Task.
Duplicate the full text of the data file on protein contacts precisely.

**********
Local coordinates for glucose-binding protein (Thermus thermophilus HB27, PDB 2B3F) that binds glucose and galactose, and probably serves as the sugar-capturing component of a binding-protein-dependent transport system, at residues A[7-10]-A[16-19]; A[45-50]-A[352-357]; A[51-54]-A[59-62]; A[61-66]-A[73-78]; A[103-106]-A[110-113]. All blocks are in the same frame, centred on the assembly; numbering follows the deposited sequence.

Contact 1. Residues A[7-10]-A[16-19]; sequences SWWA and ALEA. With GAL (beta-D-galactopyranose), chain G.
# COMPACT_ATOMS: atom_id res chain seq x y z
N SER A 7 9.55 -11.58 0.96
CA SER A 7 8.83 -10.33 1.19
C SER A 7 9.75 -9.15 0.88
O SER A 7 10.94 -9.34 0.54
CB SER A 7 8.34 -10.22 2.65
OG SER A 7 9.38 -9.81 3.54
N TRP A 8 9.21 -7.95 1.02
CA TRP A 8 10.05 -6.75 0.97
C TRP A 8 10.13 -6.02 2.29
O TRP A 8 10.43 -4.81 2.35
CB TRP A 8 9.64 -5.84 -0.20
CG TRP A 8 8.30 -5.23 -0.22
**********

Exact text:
Local coordinates for glucose-binding protein (Thermus thermophilus HB27, PDB 2B3F) that binds glucose and galactose, and probably serves as the sugar-capturing component of a binding-protein-dependent transport system, at residues A[7-10]-A[16-19]; A[45-50]-A[352-357]; A[51-54]-A[59-62]; A[61-66]-A[73-78]; A[103-106]-A[110-113]. All blocks are in the same frame, centred on the assembly; numbering follows the deposited sequence.

Contact 1. Residues A[7-10]-A[16-19]; sequences SWWA and ALEA. With GAL (beta-D-galactopyranose), chain G.
# COMPACT_ATOMS: atom_id res chain seq x y z
N SER A 7 9.55 -11.58 0.96
CA SER A 7 8.83 -10.33 1.19
C SER A 7 9.75 -9.15 0.88
O SER A 7 10.94 -9.34 0.54
CB SER A 7 8.34 -10.22 2.65
OG SER A 7 9.38 -9.81 3.54
N TRP A 8 9.21 -7.95 1.02
CA TRP A 8 10.05 -6.75 0.97
C TRP A 8 10.13 -6.02 2.29
O TRP A 8 10.43 -4.81 2.35
CB TRP A 8 9.64 -5.84 -0.20
CG TRP A 8 8.30 -5.23 -0.22